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You could lose property
One of the consequences of a chapter 7 bankruptcy is that you could lose what's called "nonexempt property" (or the equivalent in cash). Of course, you may not have much nonexempt property. And the total amount of property you would be allowed to keep is substantial enough most of your possessions would be protected. You would probably be able to keep your home unless you have a lot more than $21,000 in equity per debtor. You should also be able to keep your automobile and up to $10,775 in household goods. But you could lose other possessions. If you have assets such as a motor home, a boat or a second home, you might be better off filing for a chapter 13 bankruptcy as this would allow you to keep all your possessions.
Your credit and reputation
A bankruptcy will stay in your credit report for as long as seven or 10 years, depending on the credit-reporting agency. Anyone who pulls your credit report will see that you had a bankruptcy. You will see your credit score go down maybe by as much as 200 points or more. Your reputation may also take a hit. This can be especially true in small towns or cities if you owe money to local merchants.
You may face discrimination
Government entities cannot discriminate against you because of a bankruptcy or because of debts discharged in a bankruptcy. This means that a housing authority or an agency that grants government assistance benefits cannot deny you help. Utility companies are not supposed to deny service because of a bankruptcy and private employers are not to discriminate when you apply for a job. Unfortunately, you could still be discriminated against because some employers won’t hire people who have had a bankruptcy.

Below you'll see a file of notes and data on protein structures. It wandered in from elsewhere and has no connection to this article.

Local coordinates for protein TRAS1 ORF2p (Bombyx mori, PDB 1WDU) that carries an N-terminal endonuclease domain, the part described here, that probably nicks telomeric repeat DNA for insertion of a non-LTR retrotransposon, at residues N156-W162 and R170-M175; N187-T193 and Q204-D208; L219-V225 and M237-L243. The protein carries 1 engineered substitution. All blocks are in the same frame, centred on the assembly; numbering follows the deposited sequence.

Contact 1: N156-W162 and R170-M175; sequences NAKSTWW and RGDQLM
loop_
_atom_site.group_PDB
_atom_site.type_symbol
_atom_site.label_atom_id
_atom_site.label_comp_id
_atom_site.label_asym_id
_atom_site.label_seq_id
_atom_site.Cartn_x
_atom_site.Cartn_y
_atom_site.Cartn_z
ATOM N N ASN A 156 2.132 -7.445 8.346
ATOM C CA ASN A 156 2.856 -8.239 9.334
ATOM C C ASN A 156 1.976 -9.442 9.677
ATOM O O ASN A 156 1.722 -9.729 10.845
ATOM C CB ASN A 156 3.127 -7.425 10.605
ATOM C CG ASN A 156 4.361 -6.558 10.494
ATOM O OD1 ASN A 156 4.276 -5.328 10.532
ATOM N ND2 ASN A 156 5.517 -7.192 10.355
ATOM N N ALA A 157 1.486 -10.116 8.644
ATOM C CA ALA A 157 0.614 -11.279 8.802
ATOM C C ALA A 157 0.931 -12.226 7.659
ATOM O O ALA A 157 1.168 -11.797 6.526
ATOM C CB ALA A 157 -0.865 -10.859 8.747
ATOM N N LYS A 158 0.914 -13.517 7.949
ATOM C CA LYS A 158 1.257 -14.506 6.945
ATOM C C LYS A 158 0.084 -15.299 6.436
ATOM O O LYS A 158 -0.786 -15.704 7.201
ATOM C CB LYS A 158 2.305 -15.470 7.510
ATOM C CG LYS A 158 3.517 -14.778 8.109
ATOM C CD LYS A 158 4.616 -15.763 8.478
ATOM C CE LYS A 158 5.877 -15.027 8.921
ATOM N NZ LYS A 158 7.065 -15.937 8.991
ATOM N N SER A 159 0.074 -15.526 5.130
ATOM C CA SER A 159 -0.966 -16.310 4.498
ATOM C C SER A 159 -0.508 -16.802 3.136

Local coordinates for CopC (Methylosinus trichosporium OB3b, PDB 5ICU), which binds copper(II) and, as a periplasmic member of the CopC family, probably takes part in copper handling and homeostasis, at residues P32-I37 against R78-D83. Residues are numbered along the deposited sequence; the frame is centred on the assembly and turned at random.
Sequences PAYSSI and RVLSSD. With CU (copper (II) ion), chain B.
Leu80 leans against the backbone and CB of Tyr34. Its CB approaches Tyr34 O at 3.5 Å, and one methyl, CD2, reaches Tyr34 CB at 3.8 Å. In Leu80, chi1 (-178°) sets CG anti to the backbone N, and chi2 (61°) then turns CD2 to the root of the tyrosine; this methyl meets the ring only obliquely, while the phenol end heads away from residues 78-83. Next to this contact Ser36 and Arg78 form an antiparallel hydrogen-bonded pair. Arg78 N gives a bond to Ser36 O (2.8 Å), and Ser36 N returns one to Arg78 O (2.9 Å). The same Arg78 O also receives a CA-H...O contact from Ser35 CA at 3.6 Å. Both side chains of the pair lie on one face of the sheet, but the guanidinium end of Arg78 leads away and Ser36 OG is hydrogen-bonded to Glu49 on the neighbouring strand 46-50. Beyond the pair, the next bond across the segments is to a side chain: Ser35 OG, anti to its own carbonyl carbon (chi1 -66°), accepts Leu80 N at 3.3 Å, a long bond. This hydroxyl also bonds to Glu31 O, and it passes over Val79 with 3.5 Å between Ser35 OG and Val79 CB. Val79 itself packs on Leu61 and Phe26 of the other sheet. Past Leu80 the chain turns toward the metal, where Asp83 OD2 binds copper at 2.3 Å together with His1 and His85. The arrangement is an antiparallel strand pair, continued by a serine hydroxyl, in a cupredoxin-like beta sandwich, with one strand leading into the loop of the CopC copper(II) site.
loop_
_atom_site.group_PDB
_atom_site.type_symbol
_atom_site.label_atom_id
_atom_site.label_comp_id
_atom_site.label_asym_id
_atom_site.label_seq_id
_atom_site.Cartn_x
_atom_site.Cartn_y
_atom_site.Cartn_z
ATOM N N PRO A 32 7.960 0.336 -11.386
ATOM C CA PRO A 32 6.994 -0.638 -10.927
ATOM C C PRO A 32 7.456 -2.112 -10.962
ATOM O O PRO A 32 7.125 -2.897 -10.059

You will lose your credit cards
Unless you can pay off all your credit cards before you file for bankruptcy, you will lose them. You may also find it nearly impossible to get a mortgage for the first five years after your bankruptcy. And it will be a very long time before you can get any new credit cards.
Not all your debts will be discharged
Despite what some people think, a chapter 7 bankruptcy will not discharge all of your unsecured debts. You will still be required to pay back any student loans as well as alimony or child support and any back taxes you owe.
The effect on your credit score
As reported earlier, a bankruptcy can lower your credit score by as much as 200 points or more. If you are able to get credit, it will come with a much higher interest rate. This can even have an effect on the cost of your auto insurance and your mortgage – if you are able to get one. You would also have to pay more for a personal loan or a line of credit, again if you’re even able to get either of these types of credit.
There are many cons or drawbacks to filing for bankruptcy. It pays to think carefully and explore other options before you file. Consumer credit counseling could be a good alternative. It has helped thousands of families cope with their debts. You might also qualify for debt settlement, which is a form of debt consolidation that doesn't involve the need to borrow more money.